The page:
Marlowe, D.B., et al. Adapting judicial supervision to the risk level of drug offenders: Discharge and 6-month outcomes from a prospective matching study. Drug and Alcohol Dependence 88(Suppl. 2):S4-13, 2007. [Abstract]
Drug Courts Add Value
Studies have shown that drug courts significantly increase the time drug abusers stay in treatment. An average of 60 percent of drug court clients complete at least 12 months of treatment, whereas only 10 percent of probationers and parolees typically remain for a year in community-based drug treatment programs, says Dr. Douglas Marlowe of the University of Pennsylvania, summarizing several research reports. A 1998 review of 13 drug court studies found that drug court clients abuse substances less frequently than comparable probationers (10 percent of urine tests were positive, compared with 31 percent). What's more, drug courts reduce re-arrest rates by 8 to 24 percent, according to five meta-analyses in 2005 and 2006. Although drug courts tend to be more expensive than other programs, the reduction in recidivism decreases later judicial costs and financial loss to crime victims, according to a U.S. Government Accountability Office report published in 2005.* It cited net predicted benefits of $1,000 to $15,000 per participant.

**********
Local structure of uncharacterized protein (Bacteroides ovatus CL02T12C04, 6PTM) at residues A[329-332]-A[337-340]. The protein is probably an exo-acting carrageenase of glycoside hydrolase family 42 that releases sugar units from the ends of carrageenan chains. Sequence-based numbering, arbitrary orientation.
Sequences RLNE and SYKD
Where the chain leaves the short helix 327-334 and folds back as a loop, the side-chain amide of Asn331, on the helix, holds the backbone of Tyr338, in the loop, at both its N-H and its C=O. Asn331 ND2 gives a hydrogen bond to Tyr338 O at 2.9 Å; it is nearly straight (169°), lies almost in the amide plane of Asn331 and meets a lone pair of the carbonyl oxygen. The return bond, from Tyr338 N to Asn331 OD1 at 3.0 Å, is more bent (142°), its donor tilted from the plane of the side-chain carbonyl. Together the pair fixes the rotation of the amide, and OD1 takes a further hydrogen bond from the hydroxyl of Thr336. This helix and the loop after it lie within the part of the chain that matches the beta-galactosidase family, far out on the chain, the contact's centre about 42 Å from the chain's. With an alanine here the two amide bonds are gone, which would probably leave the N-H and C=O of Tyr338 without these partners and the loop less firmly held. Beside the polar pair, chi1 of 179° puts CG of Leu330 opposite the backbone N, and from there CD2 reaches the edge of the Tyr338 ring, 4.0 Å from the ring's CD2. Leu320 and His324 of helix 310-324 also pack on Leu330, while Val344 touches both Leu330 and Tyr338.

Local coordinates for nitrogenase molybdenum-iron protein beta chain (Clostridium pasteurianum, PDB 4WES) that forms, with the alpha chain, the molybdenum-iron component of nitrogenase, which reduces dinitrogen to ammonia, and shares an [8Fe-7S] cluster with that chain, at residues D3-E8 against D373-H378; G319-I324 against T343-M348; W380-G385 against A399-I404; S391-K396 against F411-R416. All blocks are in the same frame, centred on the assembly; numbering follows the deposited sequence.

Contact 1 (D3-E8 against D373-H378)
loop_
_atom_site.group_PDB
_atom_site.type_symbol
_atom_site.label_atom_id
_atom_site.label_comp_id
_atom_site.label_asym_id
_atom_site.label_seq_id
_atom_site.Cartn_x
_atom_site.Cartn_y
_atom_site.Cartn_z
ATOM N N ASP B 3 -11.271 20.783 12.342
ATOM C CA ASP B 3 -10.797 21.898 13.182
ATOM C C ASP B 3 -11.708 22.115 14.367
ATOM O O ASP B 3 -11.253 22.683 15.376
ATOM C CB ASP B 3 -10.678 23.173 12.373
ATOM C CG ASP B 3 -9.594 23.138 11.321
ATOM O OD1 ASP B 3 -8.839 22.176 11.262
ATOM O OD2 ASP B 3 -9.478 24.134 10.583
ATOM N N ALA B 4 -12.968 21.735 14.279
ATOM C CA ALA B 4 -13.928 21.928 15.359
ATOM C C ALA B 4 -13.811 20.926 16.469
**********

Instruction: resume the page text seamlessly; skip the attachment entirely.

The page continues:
*Adult Drug Court: Evidence Indicates Recidivism Reduction and Mixed Results for Other Outcomes, GAO-05-219, February 2005.